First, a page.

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Executive Leaders: Tips For New Directors & Managers
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Executive Leaders: Tips For New Directors & Managers - Executive Leadership Articles

Executive Leaders: Tips For New Directors & Managers

Executive Leadership Articles

Executive Leaders: Tips For New Directors & Managers

Supervising a team of employees can be challenging for Executive Leaders who are new to management. If you are an Executive Leader transitioning from a mid-level position to a director-level position, you may feel daunted by the additional responsibilities and the differences in leading your team as a director instead of a manager. If you are shifting into a managerial role, you may find it challenging adjusting to a workload that includes overseeing other people’s duties in addition to managing your own.

Regardless of your situation, as an Executive Leader you must learn to rise to the occasion, and the tips below can help you navigate through the world of management:

For new managers, one of the most difficult aspects of the position is being responsible for other employees’ workloads. Instead of being held accountable for only your own performance, you suddenly find yourself in charge of both assigning tasks to one or more employees that report to you as well as ensuring that they submit their work on schedule. In addition to juggling the logistics involved in managing multiple employees and ensuring that they not only meet your deadlines but also produce quality work, you are also required to do the same with your own projects—all while supporting one or more directors and sometimes even vice presidents.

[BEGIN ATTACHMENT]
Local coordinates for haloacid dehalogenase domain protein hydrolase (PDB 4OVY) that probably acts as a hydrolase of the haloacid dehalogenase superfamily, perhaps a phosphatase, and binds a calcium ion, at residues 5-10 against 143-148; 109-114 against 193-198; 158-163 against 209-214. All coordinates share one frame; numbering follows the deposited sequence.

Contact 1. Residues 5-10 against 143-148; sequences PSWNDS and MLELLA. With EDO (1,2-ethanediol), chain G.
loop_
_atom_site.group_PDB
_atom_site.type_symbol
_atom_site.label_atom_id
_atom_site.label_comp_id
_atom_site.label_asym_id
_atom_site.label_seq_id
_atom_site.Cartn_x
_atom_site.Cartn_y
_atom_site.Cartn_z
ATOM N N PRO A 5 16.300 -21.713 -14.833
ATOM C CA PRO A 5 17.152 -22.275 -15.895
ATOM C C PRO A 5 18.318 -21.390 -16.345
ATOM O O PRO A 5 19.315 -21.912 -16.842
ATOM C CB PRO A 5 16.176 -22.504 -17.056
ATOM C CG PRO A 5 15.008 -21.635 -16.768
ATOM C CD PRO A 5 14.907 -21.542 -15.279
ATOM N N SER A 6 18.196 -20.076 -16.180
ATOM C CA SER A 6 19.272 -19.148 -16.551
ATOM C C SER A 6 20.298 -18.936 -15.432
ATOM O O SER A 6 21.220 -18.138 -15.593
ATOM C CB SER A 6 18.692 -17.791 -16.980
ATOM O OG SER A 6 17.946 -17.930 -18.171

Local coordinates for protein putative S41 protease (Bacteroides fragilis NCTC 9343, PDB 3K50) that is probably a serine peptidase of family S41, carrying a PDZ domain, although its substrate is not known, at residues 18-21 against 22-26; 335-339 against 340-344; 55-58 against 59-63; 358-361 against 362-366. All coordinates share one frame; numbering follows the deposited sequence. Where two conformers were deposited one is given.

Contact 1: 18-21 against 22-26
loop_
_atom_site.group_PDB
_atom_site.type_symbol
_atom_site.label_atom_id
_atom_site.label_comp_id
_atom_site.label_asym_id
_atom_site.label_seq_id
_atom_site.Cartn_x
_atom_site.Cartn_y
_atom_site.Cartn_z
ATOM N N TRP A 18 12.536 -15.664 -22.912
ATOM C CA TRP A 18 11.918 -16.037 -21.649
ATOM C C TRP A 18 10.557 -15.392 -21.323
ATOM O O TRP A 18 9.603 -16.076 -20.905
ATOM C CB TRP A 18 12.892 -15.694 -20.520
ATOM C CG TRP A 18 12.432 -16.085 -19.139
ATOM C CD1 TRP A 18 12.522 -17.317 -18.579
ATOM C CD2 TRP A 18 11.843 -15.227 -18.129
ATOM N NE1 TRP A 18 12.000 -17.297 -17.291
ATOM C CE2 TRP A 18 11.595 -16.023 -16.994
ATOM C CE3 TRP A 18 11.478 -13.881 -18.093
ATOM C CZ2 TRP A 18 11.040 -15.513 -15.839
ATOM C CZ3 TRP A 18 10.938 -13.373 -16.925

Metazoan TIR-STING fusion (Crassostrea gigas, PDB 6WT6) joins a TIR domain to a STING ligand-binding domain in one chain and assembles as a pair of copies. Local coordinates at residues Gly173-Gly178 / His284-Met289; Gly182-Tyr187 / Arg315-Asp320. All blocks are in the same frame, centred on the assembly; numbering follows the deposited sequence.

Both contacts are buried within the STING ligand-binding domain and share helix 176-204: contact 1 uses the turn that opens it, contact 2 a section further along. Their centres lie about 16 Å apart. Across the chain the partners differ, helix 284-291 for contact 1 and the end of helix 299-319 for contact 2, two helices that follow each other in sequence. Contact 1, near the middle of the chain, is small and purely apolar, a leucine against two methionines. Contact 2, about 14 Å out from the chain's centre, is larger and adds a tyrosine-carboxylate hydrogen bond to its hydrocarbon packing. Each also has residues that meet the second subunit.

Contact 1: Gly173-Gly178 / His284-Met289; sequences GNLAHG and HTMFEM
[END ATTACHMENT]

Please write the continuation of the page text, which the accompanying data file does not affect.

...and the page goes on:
One of the most important tips that can help new managers find a balance is delegation. If you find yourself struggling to complete your own work because too much of your day is spent actively managing your employees, then consider whether or not you are delegating enough tasks to them. You may discover that, despite your promotion, you are still functioning as a lower-tier assistant, associate, or coordinator rather than someone in a leadership role. Remember: delegation is key. If you hire the right staff, you should be able to rely upon them to submit quality, timely work; if you find yourself taking on your employees’ work because they prove themselves unable to produce solid work by your deadline, then perhaps it is time to reassess positions and responsibilities.

For new directors, moving from a manager-level position into a director role brings with it fresh challenges, including overseeing a team of managers, each of whom managers his or her own set of employees. In addition to delegation, training and grooming their managers is one of the most important tasks in a director’s job description. Regardless of whether or not you inherit a team of managers or are fortune enough to be given the opportunity to handpick them, you will succeed or fail based on the people around you. Smart directors learn both to provide effective training and also leave their managers alone to do their jobs, thus resisting the dangerous trap that many other directors fall into: micromanagement.

If you are fortunate enough to have the freedom to create the structure of your department, be sure to set it up with these two things in mind: 1. directors should oversee managers, who should oversee entry-level and mid-level employees; and 2. a director is responsible for ensuring that the entire chain functions effectively and smoothly. While you should never have to get involved in the day-to-day workload of entry-level employees (that is your managers’ responsibility), you are ultimately accountable to your superiors for whether or not your team is functioning well as a whole.

 

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